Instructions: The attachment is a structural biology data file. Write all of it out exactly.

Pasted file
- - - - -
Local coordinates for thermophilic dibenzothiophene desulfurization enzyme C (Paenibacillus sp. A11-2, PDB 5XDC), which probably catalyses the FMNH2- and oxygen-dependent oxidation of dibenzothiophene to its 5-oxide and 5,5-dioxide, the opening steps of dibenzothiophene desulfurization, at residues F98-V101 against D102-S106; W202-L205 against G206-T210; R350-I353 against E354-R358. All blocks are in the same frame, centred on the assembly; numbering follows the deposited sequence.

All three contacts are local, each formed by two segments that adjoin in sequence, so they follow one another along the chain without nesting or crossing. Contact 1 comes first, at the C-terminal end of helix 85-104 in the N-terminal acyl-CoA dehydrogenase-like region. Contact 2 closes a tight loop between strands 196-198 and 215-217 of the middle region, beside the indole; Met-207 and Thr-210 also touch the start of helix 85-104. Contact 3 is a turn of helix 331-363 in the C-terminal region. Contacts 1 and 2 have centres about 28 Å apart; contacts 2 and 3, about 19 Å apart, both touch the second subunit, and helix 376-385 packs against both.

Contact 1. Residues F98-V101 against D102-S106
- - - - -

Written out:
Local coordinates for thermophilic dibenzothiophene desulfurization enzyme C (Paenibacillus sp. A11-2, PDB 5XDC), which probably catalyses the FMNH2- and oxygen-dependent oxidation of dibenzothiophene to its 5-oxide and 5,5-dioxide, the opening steps of dibenzothiophene desulfurization, at residues F98-V101 against D102-S106; W202-L205 against G206-T210; R350-I353 against E354-R358. All blocks are in the same frame, centred on the assembly; numbering follows the deposited sequence.

All three contacts are local, each formed by two segments that adjoin in sequence, so they follow one another along the chain without nesting or crossing. Contact 1 comes first, at the C-terminal end of helix 85-104 in the N-terminal acyl-CoA dehydrogenase-like region. Contact 2 closes a tight loop between strands 196-198 and 215-217 of the middle region, beside the indole; Met-207 and Thr-210 also touch the start of helix 85-104. Contact 3 is a turn of helix 331-363 in the C-terminal region. Contacts 1 and 2 have centres about 28 Å apart; contacts 2 and 3, about 19 Å apart, both touch the second subunit, and helix 376-385 packs against both.

Contact 1. Residues F98-V101 against D102-S106